Royal Tour: 1953 Queen Mother and Princess Margaret

Royal Tour

1953 Queen Mother and Princess Margaret

This Royal Tour was specifically scheduled to open the Rhodes Centenary Exhibition in Bulawayo, as well as the unveiling of the Fairbridge Memorial.  The tour was originally scheduled for Princess Elizabeth, but due to the King George VI’s death in February 1952 schedules were rearranged, with the Queen Mother and Princess Margaret attending instead.

On 30th June, 1953 the Royal Party set out from London on a trip to Southern Rhodesia in a Comet jet airliner which was part of the British Overseas Airways Corporation (BOAC) fleet.

The Comet touched down at about noon on the 1st of July at the newly established Salisbury Airport. The Royal Party was welcomed by Sir John Kennedy, the Governor of Southern Rhodesia.

The Royal Party travelled in three air-conditioned coaches that had been used for the 1947 Royal tour of South Africa. The coaches were fully equipped with bedrooms, dining coach and a lounge section, a bathroom with English bath crystals and soap tablets and a kitchen fully equipped with delicacies imported from England.

On 3 July the Royal Party arrived in Bulawayo, where they were met by Mayor Colonel C M Newman. The Queen Mother inspected a Guard of Honour drawn from the various units of the Southern Rhodesian Territorial Forces.

The Royal Party was then driven through the city on an 11-mile journey to the Government House. In the afternoon the Queen Mother and Princess Margaret motored to the Queen’s Ground where the Queen Mother officially opened the Rhodes Centenary Exhibition by pressing a button to open the gates to the Queen’s Ground.

Both the Queen Mother and Princess Margaret were presented with diamond and aluminum brooches fashioned like the flame lily. The brooches were in actual fact replicas of that given to the Queen by Southern Rhodesian school children on the occasion of her 21st birthday. The presents were presented by Colonel Sir Ellis Robins, the chairman of the Exhibition Board.

On 4 July the Royal Party undertook a second tour of the Exhibition. The Royal Party visited all the 18 countries’ pavilions. At each pavilion they were showered with gifts.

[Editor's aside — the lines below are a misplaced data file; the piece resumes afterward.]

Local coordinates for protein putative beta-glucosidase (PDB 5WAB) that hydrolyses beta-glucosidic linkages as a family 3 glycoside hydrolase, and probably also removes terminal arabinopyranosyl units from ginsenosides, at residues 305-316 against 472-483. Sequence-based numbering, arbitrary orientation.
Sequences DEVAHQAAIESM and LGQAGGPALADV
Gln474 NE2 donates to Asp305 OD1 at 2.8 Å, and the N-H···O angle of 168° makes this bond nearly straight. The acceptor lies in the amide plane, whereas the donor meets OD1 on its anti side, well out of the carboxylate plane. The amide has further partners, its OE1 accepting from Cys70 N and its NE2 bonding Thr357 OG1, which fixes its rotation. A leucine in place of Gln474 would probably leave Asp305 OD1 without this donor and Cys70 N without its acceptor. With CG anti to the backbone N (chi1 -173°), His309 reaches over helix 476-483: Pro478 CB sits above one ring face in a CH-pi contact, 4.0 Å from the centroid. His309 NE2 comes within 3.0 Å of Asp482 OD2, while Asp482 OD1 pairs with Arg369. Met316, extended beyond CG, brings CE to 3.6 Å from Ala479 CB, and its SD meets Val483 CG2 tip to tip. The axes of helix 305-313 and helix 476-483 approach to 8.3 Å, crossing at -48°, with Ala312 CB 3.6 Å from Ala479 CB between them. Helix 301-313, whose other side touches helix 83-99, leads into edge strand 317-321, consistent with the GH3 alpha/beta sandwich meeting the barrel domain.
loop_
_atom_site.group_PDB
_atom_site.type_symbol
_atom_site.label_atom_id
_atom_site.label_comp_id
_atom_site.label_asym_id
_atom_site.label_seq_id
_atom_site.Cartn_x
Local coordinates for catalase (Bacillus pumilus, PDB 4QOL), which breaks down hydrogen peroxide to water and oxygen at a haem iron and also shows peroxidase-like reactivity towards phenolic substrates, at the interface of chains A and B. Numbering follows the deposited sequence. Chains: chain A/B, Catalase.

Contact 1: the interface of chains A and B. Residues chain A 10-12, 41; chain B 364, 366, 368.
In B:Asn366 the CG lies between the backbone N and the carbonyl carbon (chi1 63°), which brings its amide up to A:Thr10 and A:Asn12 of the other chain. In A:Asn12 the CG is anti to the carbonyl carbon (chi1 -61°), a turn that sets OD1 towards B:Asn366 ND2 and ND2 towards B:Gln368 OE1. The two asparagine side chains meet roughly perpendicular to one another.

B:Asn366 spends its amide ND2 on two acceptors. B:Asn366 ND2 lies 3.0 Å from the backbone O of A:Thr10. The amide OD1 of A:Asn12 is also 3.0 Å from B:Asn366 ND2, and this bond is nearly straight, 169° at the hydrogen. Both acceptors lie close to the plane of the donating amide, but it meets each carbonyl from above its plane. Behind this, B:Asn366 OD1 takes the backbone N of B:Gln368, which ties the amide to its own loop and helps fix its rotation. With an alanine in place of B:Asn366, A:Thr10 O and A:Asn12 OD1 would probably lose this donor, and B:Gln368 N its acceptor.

There was a mayoral garden party that had been laid out the citizens of Bulawayo.The party was held in the Bulawayo (Central) Park. There the Queen Mother met the widows of the Rhodesian pioneers. The occasion attracted no less than 10 000 people.

The Royal Party attended a divine service at St John’s Church where they were welcomed by the Bishop of Matabeleland and the Archdeacon, the Venerable E Addington Hunt. The service was followed by a visit to Barham Green Village, a recently developed housing estate for the native people.

In the evening there was an orchestral performance by the Halle Orchestra, conducted by Sir John Barbirolli, in the 3,000-seater Royal Theatre in the exhibition grounds. The Royal Theatre had been specially built for the Rhodes Centenary Exhibition.

The 5th of July had been designed as a day of rest. However, a considerable number of Rhodesians felt the Royal Tour would not be complete without a pilgrimage to Rhodes’ grave on Malindidzimu Hill within the Matobo Hills.  At the site, a Centenary Service was held. The 5 000 strong pilgrims clapped hands when the Queen Mother and Princess Margaret took their seats next to Rhodes’ grave.

Later the Royal Party made a courtesy call at Queen Mary House and St Gabriel’s Home. The next leg of the visit took the Royal Party to Luveve African Village. Upon arrival at Luveve the Queen Mother was welcomed by a brass band and singing and ululating African women with some of them having come from as far as the Belgian Congo.

The visit to Bulawayo ended on 6 July 1953 with a pageant in the Exhibition Park. In the evening the Royal Party left Bulawayo aboard the Royal Train to other Rhodesian destinations such as Gwelo, Que Que, Salisbury, Great Zimbabwe and Fort Victoria.



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